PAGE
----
TORONTO, June 3 /CNW/ - The City of Toronto today confirmed that
negotiated settlements remain the objective of separate bargaining that
continues with the Toronto Civic Employees' Union Local 416 (CUPE) and also
the Canadian Union of Public Employees (CUPE) Local 79.
The City wants to reach a negotiated settlement at each of the bargaining
tables as this is the best way to maintain a positive workplace and provide
the best service delivery for residents and businesses. The City continues to
believe that the collective agreements being negotiated must be fair to
employees, affordable to the City and contain the flexibility required to
continue to provide the vast number of services the City delivers within
Toronto's many diverse communities.
Given the City's financial circumstances, operating budget pressures and
the ongoing economic recession, it is important that collective agreements
reflect the financial ability of the City and be affordable to Torontonians.
Both CUPE Locals have requested that the provincial conciliation officers
that have been working with the City and the unions since the beginning of
April inform the Minister of Labour that a collective agreement cannot be
reached at this time. The Minister of Labour may then issue what is referred
to as a "no-board" report, after which the unions would be in a legal strike
position on the 17th day after the report is issued.
The City of Toronto will continue to seek negotiated settlements with its
unions. If a labour disruption occurs, the City of Toronto will implement a
contingency plan to ensure that critical services continue. The plan will be
broadly communicated immediately before any labour disruption. The TTC, Police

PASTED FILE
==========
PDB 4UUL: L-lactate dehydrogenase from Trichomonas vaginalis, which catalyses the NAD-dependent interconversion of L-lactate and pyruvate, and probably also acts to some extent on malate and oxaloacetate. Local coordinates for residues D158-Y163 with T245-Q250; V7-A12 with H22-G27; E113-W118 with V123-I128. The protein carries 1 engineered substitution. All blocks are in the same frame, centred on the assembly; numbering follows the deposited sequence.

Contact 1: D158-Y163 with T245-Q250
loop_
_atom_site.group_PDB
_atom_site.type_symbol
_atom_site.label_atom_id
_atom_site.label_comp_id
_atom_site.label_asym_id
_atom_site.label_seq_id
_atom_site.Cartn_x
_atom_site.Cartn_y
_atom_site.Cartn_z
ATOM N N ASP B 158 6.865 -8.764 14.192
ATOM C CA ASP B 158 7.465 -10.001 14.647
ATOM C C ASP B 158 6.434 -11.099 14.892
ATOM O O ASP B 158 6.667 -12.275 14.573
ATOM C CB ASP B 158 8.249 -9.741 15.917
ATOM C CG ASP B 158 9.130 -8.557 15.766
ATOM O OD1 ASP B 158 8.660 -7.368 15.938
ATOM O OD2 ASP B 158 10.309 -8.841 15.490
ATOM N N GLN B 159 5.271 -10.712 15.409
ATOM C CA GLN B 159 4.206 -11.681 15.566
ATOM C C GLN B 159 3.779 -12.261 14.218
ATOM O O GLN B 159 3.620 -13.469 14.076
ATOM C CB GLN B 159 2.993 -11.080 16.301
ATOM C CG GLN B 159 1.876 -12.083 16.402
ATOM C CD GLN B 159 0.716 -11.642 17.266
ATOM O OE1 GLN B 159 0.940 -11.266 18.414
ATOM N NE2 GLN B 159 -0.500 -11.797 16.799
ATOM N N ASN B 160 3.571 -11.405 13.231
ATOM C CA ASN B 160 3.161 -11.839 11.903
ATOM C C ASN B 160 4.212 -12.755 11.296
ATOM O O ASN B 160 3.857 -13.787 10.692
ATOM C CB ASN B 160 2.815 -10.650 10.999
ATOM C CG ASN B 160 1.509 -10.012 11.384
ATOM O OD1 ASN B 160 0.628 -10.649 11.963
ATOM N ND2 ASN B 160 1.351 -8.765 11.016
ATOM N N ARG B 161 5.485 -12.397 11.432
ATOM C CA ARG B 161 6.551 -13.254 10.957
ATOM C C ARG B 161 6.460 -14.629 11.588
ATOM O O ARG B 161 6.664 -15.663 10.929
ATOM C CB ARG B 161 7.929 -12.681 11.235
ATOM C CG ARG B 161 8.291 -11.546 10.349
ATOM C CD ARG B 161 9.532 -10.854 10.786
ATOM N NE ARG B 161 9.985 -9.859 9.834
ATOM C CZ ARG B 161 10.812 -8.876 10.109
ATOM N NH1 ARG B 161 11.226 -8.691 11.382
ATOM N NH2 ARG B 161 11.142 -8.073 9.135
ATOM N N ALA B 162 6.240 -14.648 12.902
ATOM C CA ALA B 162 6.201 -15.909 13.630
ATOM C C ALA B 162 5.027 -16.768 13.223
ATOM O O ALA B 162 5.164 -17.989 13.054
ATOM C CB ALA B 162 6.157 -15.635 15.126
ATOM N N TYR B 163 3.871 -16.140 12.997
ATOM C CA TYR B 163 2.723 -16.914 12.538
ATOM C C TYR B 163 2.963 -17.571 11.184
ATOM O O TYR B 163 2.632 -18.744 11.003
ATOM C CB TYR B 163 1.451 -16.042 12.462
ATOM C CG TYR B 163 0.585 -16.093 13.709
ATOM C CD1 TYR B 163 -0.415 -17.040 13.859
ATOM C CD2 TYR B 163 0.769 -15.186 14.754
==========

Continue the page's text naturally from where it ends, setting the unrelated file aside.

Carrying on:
and Fire Services and the City's Long Term Care Homes & Services (Homes for
the Aged) and Toronto Community Housing properties would not be affected. In
addition, the City and unions have agreements for maintaining essential
Emergency Medical Services (Ambulance).
Collective agreements for employees who work in some of the City's
agencies, boards and commissions (such as the Toronto Transit Commission,
Toronto Public Library, the Toronto Police Service and Toronto Community
Housing Corporation) are negotiated with other unions or are negotiated
separately and are therefore not part of these negotiations.
The Toronto Public Service delivers many important services - many 24
hours a day, seven days a week. The collective agreements to be negotiated
outline the terms and conditions of employment for the staff who deliver these
key services to the public.
The Toronto Civic Employees' Union Local 416 (CUPE) represents about
6,200 outside workers. Bargaining commenced with the exchange of proposals at
the first meeting on January 16, 2009, and the parties have had 45 meetings
(full or part days of meetings across the table) since that time. There is one
collective agreement to be concluded with Local 416.
CUPE Local 79 represents over 11,600 full-time inside and 12,750
part-time inside, Long Term Care Homes and Services (Homes for the Aged) and
recreation workers. Bargaining commenced with the exchange of proposals at the
first meeting on February 9, 2009, and the parties have had more than 55
meetings (full or part days of meetings across the table) since then. There
are four collective agreements to be concluded with Local 79.
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For further information:
For further information: Media contact: Kevin Sack, Director, Strategic
Communications, City of Toronto, (416) 397-5277 (office), (416) 919-6500